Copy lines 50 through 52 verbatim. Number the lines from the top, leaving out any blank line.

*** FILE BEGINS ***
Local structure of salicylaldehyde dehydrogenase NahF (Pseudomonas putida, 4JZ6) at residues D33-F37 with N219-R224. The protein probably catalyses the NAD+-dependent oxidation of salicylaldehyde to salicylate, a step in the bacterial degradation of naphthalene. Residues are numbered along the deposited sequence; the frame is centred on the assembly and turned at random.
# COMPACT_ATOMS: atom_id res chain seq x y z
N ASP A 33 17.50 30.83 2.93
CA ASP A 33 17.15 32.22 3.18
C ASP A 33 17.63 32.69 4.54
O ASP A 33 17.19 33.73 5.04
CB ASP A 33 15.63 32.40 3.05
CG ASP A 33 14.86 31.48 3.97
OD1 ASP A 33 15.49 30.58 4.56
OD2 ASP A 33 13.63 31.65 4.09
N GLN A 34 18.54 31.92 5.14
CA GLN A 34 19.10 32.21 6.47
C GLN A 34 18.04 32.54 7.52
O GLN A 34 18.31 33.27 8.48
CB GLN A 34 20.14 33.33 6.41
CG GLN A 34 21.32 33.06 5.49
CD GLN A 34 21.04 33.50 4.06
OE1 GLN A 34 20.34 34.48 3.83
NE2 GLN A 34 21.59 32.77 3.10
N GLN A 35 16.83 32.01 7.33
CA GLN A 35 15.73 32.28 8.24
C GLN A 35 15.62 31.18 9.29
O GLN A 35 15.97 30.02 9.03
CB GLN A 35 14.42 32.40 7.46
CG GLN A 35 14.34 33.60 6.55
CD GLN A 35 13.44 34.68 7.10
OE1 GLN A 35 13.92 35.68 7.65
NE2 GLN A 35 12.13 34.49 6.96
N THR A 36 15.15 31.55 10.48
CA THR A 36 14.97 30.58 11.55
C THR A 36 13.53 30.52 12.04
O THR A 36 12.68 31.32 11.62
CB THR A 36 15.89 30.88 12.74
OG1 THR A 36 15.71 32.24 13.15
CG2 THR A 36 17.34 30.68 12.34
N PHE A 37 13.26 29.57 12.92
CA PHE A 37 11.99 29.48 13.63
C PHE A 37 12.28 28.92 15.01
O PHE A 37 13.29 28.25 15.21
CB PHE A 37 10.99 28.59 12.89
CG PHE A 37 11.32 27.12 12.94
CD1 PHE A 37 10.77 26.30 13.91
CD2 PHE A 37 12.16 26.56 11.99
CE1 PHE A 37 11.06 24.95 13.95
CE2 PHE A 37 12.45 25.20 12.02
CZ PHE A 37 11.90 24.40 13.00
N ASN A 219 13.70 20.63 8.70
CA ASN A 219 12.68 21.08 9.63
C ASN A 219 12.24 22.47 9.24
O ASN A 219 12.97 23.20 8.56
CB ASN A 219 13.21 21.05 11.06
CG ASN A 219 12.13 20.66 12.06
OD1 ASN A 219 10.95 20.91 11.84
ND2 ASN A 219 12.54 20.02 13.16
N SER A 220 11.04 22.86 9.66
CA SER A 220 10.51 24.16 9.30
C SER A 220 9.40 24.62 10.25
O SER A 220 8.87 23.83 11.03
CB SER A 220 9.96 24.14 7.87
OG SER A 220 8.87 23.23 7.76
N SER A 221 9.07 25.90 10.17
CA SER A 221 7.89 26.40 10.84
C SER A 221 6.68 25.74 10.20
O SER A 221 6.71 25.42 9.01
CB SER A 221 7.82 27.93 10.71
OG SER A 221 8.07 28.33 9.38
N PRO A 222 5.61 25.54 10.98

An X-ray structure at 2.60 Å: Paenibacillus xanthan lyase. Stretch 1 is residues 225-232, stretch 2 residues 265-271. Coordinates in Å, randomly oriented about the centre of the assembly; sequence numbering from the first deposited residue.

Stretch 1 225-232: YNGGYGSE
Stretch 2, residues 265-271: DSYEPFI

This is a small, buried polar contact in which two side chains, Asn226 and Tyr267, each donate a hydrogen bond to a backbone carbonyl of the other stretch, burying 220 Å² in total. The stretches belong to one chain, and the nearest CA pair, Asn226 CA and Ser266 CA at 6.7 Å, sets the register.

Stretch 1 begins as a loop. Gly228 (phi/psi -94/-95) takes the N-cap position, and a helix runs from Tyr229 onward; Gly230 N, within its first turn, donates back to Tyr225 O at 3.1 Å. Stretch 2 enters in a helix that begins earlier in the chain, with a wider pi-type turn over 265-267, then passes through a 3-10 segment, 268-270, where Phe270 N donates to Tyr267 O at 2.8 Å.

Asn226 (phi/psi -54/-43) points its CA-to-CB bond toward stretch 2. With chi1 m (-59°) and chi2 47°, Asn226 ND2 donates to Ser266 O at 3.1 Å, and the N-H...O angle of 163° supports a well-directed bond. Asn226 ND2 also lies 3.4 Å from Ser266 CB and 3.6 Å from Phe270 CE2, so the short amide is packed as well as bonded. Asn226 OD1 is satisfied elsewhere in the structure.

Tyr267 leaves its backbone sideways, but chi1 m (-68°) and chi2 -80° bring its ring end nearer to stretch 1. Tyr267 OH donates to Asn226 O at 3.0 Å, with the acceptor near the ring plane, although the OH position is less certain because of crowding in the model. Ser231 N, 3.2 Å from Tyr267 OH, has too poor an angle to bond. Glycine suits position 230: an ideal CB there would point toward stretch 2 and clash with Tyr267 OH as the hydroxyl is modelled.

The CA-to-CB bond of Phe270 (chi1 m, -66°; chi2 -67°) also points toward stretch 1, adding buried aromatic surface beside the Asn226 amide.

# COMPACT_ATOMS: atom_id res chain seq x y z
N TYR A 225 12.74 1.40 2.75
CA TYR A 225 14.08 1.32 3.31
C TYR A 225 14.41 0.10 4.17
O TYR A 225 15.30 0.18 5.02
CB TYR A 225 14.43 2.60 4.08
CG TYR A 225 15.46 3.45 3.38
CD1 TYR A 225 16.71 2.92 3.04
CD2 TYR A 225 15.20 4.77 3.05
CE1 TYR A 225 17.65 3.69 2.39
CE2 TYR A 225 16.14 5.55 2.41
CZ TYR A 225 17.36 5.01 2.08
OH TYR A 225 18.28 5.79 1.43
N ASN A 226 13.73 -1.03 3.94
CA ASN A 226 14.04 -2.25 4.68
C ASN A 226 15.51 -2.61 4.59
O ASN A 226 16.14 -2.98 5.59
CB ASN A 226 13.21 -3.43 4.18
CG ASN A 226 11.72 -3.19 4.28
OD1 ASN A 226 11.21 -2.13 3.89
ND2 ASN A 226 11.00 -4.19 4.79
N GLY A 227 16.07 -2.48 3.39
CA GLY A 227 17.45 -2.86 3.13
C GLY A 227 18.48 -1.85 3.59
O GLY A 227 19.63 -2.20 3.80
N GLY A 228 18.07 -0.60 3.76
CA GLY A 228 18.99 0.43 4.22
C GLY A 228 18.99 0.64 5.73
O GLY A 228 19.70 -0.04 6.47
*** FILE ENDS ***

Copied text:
O ASN A 219 12.97 23.20 8.56
CB ASN A 219 13.21 21.05 11.06
CG ASN A 219 12.13 20.66 12.06